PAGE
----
Feb 9, 2018 | By Benedict

Researchers from the Hasso Plattner Institute in Germany have created Grafter, a software system for “remixing” 3D printed machines. The tool allows users to combine mechanisms from multiple 3D printing projects while maintaining the functionality of each mechanism.

The 3D printing community is a place of sharing. Through 3D model platforms like Thingiverse and Pinshape, creators are able to share their CAD creations, which can then be downloaded, modified, and 3D printed by other users. It’s a great system, and one that has produced some spectacular collaborative 3D prints.

But the element of modification, often called “remixing,” doesn’t come without it’s problems—especially for 3D printed models that have a functional or mechanical aspect. If makers want to chop and change mechanical systems from one 3D printable model to another, they have to extract certain parts made by one designer and use them with parts made by another designer.

Sometimes this works well, but often makers are left frustrated by compatibility issues: their 3D printed Frankenstein’s monster doesn’t always come together in the way they would like it to.

This problem of remixing—particularly the process of combing disparate mechanisms—has piqued the interest of a group of researchers from the Hasso Plattner Institute. Those researchers (Thijs Roumen, Willi Mueller, and Patrick Baudisch) saw that makers were struggling to piece together parts from multiple models, and consequently created a software system called Grafter that simplifies the process of remixing 3D printed machines.

Grafter ultimately rethinks the approach to remixing 3D printed systems. Instead of taking individual parts from multiple models, the software identifies complete mechanisms (consisting of multiple parts), and treats those mechanisms as unified entities. So instead of letting a user transfer, for example, a single cog from Model A to Model B, it semi-automatically identifies an entire mechanism—a gear or pulley system, for example—and guides the user as they transfer that entire system to a new model.

In this way, Grafter lets users easily combine multiple 3D printed machines into one complex system, without sacrificing the functionality of the individual mechanisms. This speeds up the process of mechanical remixing while ensuring compatibility between multiple mechanical systems. No more barely functional Frankenstein machines, in other words.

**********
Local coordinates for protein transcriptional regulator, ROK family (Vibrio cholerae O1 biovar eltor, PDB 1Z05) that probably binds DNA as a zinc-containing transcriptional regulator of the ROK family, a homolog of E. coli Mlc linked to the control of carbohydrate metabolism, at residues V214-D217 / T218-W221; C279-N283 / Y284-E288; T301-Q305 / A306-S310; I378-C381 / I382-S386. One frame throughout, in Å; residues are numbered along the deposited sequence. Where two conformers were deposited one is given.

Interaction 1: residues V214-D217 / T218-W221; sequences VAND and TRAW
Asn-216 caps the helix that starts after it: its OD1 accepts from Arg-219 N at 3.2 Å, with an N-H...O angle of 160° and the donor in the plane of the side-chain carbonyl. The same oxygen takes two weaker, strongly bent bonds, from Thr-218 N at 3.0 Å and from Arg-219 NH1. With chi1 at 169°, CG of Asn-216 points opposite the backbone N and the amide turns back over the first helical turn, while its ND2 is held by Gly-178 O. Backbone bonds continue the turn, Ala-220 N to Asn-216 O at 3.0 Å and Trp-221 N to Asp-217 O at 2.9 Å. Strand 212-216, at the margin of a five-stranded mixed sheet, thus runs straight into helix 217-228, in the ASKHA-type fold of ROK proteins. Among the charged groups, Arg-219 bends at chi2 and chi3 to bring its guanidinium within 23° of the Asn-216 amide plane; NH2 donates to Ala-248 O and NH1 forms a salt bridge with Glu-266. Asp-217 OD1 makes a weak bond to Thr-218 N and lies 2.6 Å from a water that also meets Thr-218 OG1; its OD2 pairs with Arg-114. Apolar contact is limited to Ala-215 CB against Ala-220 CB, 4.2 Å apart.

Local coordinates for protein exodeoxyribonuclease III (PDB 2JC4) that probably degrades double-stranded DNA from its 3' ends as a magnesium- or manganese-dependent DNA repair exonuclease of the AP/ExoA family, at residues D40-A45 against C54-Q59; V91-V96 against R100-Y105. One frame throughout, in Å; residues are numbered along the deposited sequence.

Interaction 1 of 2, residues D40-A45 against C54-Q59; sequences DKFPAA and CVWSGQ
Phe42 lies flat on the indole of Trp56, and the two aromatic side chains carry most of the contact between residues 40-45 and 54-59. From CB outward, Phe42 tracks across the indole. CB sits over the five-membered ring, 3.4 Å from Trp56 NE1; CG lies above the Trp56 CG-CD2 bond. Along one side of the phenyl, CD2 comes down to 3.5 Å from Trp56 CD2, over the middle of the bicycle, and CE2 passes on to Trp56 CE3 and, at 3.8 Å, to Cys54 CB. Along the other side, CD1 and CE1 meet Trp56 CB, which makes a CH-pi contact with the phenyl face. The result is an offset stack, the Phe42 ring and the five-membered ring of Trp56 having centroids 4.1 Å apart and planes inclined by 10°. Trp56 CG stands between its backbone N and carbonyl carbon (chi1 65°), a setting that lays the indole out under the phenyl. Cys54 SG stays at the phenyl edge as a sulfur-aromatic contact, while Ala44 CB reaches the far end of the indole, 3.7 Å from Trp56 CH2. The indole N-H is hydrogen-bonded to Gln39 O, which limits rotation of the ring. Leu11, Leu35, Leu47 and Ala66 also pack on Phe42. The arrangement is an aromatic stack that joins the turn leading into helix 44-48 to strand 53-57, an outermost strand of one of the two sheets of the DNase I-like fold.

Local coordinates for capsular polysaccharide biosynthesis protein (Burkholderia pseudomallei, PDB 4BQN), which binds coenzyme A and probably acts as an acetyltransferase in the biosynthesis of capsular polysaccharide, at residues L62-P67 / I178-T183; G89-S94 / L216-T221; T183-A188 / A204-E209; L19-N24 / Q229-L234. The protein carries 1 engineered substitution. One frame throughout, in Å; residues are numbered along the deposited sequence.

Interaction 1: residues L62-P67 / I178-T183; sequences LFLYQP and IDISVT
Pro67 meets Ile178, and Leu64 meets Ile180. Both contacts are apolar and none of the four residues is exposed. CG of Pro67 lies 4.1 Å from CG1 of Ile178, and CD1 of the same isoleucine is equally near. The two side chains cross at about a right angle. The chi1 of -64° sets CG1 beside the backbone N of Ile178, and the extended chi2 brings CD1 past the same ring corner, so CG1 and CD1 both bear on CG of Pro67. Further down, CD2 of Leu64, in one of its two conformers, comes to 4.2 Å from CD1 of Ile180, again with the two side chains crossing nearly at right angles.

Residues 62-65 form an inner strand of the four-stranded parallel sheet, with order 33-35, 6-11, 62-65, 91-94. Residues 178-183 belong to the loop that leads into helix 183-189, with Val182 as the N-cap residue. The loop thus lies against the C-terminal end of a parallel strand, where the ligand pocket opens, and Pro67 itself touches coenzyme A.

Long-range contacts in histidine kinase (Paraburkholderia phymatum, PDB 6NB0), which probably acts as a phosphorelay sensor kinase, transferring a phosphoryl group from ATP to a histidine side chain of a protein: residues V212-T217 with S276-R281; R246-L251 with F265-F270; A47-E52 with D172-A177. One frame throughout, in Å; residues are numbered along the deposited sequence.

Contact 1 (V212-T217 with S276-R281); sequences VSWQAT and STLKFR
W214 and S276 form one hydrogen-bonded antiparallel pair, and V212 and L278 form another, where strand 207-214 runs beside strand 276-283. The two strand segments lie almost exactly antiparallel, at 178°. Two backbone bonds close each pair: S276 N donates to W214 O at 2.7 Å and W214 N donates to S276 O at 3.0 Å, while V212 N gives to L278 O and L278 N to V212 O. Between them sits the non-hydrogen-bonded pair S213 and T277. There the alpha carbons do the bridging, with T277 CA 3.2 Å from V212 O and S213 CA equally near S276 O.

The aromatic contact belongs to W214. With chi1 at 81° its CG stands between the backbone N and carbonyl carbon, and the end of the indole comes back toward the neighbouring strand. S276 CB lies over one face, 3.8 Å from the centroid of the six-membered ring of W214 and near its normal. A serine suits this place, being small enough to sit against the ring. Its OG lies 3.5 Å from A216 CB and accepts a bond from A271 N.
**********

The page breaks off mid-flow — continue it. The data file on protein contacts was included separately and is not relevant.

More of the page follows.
In a study that will be presented at the forthcoming CHI 2018 conference in Montreal, Canada, the researchers asked a group of non-specialists to remix a set of machines using Grafter, creating a new machine with mechanisms from each of the original models. Although some participants struggled with the software, many successfully used it to create a 3D printable machine made up of multiple extracted mechanisms.

It sounds exciting, but you might have to wait a while before trying it yourself. Roumen, Mueller, and Baudisch developed the software as a research prototype implemented as a Rhino plugin, but Roumen told us they have no immediate plans to commercialize Grafter. That being said, the tool might be made available after the researchers present their findings at CHI.

Releasing the software itself, however, was never really the point of the study. Rather, as Roumen explained to us, Grafter was an attempt to showcase a new framework for the remixing of 3D printed parts: a framework that focuses on mechanisms rather than individual parts. In this sense, the study could inspire future 3D modelers and software developers to change the way they think about remixing.

See some of Grafter’s mixed-up mechanisms in the video below, and grab the 3D printing files for those mechanisms here.

 

 

Posted in 3D Software

 

 

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willi wrote at 2/10/2018 7:53:03 PM:

Hopefully this is released!



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